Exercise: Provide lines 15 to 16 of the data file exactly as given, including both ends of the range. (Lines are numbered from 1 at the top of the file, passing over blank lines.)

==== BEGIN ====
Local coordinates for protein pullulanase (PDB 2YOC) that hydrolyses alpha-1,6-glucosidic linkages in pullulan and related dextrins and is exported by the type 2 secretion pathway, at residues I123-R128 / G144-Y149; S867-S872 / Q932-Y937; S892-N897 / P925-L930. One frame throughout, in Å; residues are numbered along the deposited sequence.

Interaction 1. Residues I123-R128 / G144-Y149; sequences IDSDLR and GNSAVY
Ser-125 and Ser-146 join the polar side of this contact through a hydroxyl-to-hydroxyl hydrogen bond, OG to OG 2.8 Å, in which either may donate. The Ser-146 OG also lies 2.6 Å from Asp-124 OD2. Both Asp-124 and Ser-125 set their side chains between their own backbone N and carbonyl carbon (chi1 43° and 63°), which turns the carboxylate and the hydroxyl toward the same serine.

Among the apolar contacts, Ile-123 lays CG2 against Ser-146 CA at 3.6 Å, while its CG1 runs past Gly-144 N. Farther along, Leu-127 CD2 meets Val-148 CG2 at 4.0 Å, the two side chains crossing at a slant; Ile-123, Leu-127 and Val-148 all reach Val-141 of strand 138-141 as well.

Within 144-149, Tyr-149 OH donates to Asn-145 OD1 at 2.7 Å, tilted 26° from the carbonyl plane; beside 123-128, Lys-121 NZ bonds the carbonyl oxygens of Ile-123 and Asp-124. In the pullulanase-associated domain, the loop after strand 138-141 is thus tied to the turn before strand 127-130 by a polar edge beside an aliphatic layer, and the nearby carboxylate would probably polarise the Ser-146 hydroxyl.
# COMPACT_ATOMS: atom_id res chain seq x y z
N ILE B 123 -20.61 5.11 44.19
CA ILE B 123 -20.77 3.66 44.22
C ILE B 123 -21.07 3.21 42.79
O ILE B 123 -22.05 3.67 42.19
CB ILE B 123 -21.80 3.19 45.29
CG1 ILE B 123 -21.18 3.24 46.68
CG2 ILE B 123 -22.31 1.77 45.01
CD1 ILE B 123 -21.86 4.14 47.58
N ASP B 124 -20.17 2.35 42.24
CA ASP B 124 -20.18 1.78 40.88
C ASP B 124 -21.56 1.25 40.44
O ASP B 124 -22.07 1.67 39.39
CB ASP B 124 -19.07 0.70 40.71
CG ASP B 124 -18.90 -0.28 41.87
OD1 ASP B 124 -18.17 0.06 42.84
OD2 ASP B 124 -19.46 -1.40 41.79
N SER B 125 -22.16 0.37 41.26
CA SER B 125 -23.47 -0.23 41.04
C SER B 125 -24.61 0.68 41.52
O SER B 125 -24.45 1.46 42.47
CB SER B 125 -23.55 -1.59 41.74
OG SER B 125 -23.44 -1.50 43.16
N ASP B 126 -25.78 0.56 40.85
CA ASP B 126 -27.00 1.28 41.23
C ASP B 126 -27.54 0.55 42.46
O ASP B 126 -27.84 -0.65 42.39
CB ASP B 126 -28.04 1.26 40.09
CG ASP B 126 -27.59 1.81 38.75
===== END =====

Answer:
N ASP B 124 -20.17 2.35 42.24
CA ASP B 124 -20.18 1.78 40.88